Mexico – Chichén Itzá; Maya sculptures

Mexico - Chichén Itzá; Maya sculptures
Mexico – Chichén Itzá; Maya sculptures

Cancun is the No. 1 major getaway with UNITED STATE travel overseas, with the help of low-priced air travels from the States, 14 miles of shorelines, and carnival-style night life that changes the Z-shaped islet off the Yucatan Peninsula into a 24-hour party scene for college students each and every Spring Break. But if you presume this former Mayan trading city is simply a sloppy boozefest on the beach front, you have not experienced the true Cancun. 3 must-see tourist attractions for first-timers in Cancun: Sun, Sand, and Waves at Playa Tortugas and Playa Delfines The shores of Playa Tortugas and Playa Delfines provide the full-spectrum of the Cancun beach scene: Playa Tortugas is a joyous party beach with calm, tranquil oceans including bungalow restaurants/bars under the palms; Playa Delfines is without a doubt an escapist beach with white sand for travelers aiming to avoid the crowds (and maybe get a couple of waves). Day Trip to the Mayan Ruins Integrated into the downtown area, the plaza ruins of El Ray remind tourists of the city’s ancient history as a Mayan trading port and provide the urban layout a distinctively mythic look and feel (and a kitschy cache to bankroll tourist dollars). But for a much more immersive adventure, get a day trip drive into Riviera Maya to the beachfront ruins of Tulum and the jungle temples of Coba (they’re significantly less crowded and closer compared to Chichen Itza). Coco Bongo It would definitely be a shame to leave Cancun without having a glimpse of the most wild, amazing club the party city has to feature. Coco Bongo is a temple of extravagance to unbelievable proportions– a gigantic 1,800-person club along with nightly trapeze acts, rock-star impersonators, a rainbow blitz of wandering spotlights, and thousands of partiers moving to DJ-spun hits on any platform these people are able to climb onto. Isla Mujeres This tiny isle off the coast of Cancun is simply a peaceful escape from the craziness of the mainland. The palm-shaded oceanfronts are excellent for laying out in the sun shortly after an intimate lunch at one of the island’s dining establishments, and the glowing blue water seems made for an afternoon swim. Dipping Into the Cenotes The rainforest of the Yucatan peninsula sets up a distinct experience for tourists searching for adventure in the form of sunken cenotes– subterranean rivers and lakes that you can gain access to by rappelling into caverns. Underwater Museum of Art Sure, Cancun and the Riviera Maya provide a number of offshore dive sites. But if your tank skills are up to par, some of the best spots to scuba dive is the Underwater Museum of Art, developed by English artist Jason de Caires Taylor, which, true to its name, is an underwater museum of sculptures laid out at the bottom of the ocean. Brand-new to scuba diving? No problem. Scuba Cancun are able to set you up with a starter’s diving course and after that a museum dive for $80.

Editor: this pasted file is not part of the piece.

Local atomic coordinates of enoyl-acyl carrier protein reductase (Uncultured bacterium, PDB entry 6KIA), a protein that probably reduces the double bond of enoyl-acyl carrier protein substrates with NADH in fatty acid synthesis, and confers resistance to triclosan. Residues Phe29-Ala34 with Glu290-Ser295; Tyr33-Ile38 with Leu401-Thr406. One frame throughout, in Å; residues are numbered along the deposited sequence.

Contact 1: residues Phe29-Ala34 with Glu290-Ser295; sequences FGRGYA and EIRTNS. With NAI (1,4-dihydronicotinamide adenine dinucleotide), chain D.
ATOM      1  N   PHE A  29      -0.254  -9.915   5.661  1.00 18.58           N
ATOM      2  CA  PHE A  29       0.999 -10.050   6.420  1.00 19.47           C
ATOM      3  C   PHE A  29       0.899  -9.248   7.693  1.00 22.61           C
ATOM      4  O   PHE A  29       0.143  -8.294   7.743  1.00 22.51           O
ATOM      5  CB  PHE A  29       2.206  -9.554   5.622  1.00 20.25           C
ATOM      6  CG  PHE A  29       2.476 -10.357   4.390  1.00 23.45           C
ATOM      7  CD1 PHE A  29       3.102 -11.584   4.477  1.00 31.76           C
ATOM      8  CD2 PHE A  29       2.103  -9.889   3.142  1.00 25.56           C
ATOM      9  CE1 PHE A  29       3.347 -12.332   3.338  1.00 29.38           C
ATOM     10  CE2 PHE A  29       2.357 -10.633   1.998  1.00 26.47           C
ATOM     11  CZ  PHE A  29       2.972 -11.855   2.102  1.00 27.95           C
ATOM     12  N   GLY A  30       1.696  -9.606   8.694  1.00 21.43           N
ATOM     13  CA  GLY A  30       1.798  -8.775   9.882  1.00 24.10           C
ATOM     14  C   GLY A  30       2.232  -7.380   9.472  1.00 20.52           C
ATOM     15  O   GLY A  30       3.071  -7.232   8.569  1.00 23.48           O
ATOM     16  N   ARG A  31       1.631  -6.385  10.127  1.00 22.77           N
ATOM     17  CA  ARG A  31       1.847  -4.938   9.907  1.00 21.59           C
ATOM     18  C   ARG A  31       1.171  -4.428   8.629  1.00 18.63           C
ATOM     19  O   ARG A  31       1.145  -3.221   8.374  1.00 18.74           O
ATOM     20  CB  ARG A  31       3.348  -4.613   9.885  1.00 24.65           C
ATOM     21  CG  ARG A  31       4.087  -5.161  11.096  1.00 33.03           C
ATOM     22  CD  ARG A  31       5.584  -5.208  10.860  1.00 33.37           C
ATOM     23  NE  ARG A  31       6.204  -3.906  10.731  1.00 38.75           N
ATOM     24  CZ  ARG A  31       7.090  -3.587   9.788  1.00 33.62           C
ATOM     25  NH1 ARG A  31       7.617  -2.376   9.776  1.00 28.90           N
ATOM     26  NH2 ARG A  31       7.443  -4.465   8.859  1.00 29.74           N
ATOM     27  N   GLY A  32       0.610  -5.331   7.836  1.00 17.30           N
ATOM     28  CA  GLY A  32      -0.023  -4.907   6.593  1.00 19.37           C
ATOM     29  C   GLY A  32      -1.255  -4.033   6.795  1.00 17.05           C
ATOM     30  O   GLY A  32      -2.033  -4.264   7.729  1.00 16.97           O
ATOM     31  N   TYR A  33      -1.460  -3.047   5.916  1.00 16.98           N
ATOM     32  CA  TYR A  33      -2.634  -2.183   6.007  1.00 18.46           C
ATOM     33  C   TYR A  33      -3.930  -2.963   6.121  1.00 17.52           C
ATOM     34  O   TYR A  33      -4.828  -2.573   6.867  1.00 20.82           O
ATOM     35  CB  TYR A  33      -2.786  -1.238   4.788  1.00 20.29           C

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Photo credit: Traveller-Reini via Foter.com / CC BY-NC-SA

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